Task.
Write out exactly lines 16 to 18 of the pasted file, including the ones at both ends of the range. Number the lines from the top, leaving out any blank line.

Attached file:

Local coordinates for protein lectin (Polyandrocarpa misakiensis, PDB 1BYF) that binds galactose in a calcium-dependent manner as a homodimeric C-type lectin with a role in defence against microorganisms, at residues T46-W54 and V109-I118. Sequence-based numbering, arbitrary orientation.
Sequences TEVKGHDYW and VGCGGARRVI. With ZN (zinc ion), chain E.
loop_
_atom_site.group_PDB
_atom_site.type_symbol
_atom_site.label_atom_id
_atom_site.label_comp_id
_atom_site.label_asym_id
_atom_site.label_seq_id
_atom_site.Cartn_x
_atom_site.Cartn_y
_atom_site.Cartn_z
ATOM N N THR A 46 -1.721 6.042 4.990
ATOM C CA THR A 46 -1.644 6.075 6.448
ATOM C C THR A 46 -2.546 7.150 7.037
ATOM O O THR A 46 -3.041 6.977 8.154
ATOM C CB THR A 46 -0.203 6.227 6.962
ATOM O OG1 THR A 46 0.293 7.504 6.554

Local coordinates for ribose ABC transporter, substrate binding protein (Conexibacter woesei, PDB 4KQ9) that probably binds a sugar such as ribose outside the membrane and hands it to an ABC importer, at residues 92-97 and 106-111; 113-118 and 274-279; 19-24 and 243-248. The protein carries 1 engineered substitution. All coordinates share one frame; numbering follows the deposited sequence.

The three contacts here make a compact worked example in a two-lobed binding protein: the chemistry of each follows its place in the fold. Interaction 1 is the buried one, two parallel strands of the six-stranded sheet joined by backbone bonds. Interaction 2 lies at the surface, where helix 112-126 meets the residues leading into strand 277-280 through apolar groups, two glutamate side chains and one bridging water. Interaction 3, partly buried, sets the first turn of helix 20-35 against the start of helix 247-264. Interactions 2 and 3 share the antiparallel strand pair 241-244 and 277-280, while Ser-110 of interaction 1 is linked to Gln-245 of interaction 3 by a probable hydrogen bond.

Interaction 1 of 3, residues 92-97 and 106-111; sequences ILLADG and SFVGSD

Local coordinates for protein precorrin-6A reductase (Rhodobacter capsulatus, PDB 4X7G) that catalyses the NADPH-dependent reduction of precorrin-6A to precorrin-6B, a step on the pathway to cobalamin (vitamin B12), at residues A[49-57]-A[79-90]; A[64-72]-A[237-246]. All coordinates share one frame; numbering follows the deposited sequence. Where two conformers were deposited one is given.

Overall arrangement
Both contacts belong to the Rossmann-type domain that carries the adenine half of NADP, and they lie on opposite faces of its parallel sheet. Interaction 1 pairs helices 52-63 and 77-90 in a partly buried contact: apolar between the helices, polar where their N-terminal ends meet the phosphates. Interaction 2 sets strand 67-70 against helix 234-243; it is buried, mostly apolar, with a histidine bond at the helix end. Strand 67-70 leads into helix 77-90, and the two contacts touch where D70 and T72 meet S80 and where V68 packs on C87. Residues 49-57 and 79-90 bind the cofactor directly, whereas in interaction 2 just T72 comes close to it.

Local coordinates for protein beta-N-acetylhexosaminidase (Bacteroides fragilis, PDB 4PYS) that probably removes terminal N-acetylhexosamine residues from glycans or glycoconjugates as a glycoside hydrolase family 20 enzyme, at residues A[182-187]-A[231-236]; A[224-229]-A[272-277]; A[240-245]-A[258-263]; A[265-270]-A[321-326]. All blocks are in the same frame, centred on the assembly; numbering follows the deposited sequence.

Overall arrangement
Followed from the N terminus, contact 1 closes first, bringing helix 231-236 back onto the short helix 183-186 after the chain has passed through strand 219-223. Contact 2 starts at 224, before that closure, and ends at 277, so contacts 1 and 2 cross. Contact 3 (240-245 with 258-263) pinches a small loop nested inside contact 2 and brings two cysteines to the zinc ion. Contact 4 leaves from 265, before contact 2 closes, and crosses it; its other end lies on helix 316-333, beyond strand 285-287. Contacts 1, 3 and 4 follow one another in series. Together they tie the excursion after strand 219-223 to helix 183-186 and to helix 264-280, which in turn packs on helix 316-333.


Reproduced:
ATOM O O THR A 46 -3.041 6.977 8.154
ATOM C CB THR A 46 -0.203 6.227 6.962
ATOM O OG1 THR A 46 0.293 7.504 6.554